Black-Owned Vodka Company Has the Right Spirits and Growth Outlook
Business

Black-Owned Vodka Company Has the Right Spirits and Growth Outlook

Courtesy Malcom Hale/Plush Vodka)

The black-to-white racial wealth gap currently stands at $11 trillion and increases by $300 billion annually.

To close the vast financial divide, a new era of Black entrepreneurs should evolve by entering various industries and sectors to sell multiple products and services in domestic and international markets.

One example of a  Black minority-owned business venture into a product market uncommon to traditional urban enterprises is Plush Vodka — a multi-distilled premium vodka company.

The company CEO and master distiller is Malcolm R. Hale, who founded the wholly minority-owned company in April 2015. Hale and his partners operate a vodka line that includes the only premium plum-flavored infused vodka on the market. Its distillery and business operations are based in Florida and currently sell its products in 15 states.

The company promotes its vodka in unique ways, including co-branding traditional signature cocktail recipes like Plush Old-Fashioned, Plush Cosmo, and Plushjito—a plum-flavored mojito.

Its vodka is made from gluten-free, non-GMO corn grains, with one of its products containing an all-natural plum flavor. But quality raw ingredients are not the only things that set its vodka apart from other brands.

But while its products are extraordinary, the Black entrepreneurial beginner’s struggle is real and not uncommon.

Taking Flight in the Premium Vodka Space

Hale’s first challenges were raising capital and sourcing the right management team to assist him. Then, locate a strategic distribution partner to complement the company’s anticipated growth. All while balancing a home life comprised of being a supportive husband and active father of two young children.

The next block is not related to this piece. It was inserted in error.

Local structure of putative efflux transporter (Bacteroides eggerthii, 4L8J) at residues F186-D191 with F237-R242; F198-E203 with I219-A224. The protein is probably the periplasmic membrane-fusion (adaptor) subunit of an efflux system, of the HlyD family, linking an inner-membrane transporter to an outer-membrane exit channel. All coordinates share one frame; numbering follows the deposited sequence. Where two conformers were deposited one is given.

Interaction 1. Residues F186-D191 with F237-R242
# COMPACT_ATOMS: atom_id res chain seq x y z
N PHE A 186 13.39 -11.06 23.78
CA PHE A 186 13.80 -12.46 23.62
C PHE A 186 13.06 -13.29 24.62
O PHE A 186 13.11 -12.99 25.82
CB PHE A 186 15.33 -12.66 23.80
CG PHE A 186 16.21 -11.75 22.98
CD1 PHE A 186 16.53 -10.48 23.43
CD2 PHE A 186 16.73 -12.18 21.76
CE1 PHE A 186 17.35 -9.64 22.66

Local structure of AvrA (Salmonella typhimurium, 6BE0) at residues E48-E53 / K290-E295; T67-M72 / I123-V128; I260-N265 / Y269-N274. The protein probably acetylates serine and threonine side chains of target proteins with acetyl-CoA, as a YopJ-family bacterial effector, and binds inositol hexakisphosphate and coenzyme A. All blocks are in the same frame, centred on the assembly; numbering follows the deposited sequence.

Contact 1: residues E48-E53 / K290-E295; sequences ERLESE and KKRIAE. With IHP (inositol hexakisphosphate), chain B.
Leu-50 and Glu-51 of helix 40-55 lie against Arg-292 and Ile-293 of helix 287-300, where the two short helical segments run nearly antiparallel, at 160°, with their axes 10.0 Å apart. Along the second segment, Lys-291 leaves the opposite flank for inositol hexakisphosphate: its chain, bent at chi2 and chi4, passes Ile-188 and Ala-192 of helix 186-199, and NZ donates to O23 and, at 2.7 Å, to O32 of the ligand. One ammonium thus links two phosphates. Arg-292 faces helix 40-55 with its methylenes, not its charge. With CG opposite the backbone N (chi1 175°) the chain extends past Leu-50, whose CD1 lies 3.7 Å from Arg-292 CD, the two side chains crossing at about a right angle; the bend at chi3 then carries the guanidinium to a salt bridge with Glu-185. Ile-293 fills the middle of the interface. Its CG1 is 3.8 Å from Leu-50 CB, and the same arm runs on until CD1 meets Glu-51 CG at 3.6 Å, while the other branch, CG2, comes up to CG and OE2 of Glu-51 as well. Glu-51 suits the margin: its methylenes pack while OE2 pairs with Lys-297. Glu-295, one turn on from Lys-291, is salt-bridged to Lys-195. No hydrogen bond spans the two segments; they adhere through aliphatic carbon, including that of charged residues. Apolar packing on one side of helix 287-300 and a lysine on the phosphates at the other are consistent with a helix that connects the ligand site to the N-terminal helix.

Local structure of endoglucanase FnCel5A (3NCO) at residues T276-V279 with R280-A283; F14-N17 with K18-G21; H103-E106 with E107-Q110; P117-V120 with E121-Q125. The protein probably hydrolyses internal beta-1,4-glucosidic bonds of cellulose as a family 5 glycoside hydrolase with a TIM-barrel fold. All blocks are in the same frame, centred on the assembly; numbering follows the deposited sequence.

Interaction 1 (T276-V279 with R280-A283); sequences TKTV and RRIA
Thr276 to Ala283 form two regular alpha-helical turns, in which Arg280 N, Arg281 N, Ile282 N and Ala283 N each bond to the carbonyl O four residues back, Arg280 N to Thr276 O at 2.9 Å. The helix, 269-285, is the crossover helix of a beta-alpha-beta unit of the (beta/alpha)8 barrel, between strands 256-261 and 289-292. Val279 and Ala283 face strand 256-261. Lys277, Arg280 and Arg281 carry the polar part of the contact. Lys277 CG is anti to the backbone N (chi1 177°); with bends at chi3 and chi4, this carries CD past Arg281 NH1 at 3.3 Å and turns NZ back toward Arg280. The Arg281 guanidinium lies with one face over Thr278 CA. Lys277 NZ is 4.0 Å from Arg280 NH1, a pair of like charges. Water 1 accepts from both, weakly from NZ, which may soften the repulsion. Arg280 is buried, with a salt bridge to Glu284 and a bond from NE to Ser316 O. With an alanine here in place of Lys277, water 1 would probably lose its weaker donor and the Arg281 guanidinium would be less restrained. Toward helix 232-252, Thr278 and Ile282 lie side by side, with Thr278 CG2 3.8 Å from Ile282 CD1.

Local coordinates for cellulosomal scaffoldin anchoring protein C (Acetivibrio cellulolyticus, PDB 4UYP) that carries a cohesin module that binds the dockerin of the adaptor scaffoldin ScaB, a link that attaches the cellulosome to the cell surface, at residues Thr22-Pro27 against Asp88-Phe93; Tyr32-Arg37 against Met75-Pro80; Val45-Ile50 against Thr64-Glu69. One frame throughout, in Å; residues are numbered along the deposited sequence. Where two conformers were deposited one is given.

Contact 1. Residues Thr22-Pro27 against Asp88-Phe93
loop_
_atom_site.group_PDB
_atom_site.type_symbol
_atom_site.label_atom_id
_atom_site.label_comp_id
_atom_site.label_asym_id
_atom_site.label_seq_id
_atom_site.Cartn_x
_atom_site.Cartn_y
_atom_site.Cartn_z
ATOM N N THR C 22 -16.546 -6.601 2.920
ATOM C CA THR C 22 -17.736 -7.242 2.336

As if these hurdles were not enough, many family members and friends told him that his dream was beyond reach and that he was assuming too much risk for his family—essentially saying that the vodka tasted great, but the business venture wouldn’t work.

However, Hale found a good use for the steady stream of doubt and negativity by leveraging it as energy to fuel his unrelenting drive to make things happen. But funding the business coupled with building a management team while fulfilling family responsibilities remained challenging.

In search of work-life balance, flexibility, and startup capital, Hale became an Uber driver. As an independent driver, he earned ~$100,000 to help fund the business while being a family provider. Hence, while some people in your network can drive a person to drink, Hale became a driver to help him make a premium libation for many to enjoy.

Hale’s hard work, persistence, and sacrifice made a dream come true. Plush Vodka has a global presence in the Bahamas, Bermuda, and Jamaica with plans to launch into more international markets, including Africa, China, India, Philippines, and Singapore, as the management team seeks to expand its footprint in America.

Another key to success is a continuum of product innovation. In early 2021, the company introduced the only plum-flavored vodka-infused cigars that are hand-rolled in Nicaragua. Additionally, other growth areas include the launch of 50-milliliter (e.g., 1.7 ounces) bottles for airlines and hotel minibars.

Hale’s business acumen is matched only by his desire to maintain a company culture that treats employees like family. Some of the senior level employees are members of several Black-Greek-lettered fraternities working together under a common goal to build a dynamic company.

“we pride ourselves on treating our employees as a family, so we focus on training, frequent communication, and team building,” Hale said.

Undoubtedly, the corporate culture and executive team’s bond helped the company navigate the pandemic that adversely impacted production and shipping costs.

The chief of events marketing, distribution, and partnerships, Kevin Bracey, stated, “we weren’t able to conduct in-store tastings or in-person events, which are essential marketing tools. But we were able to re-focus on creating more visibility in stores and via online strategies to sustain growth amid the pandemic.”


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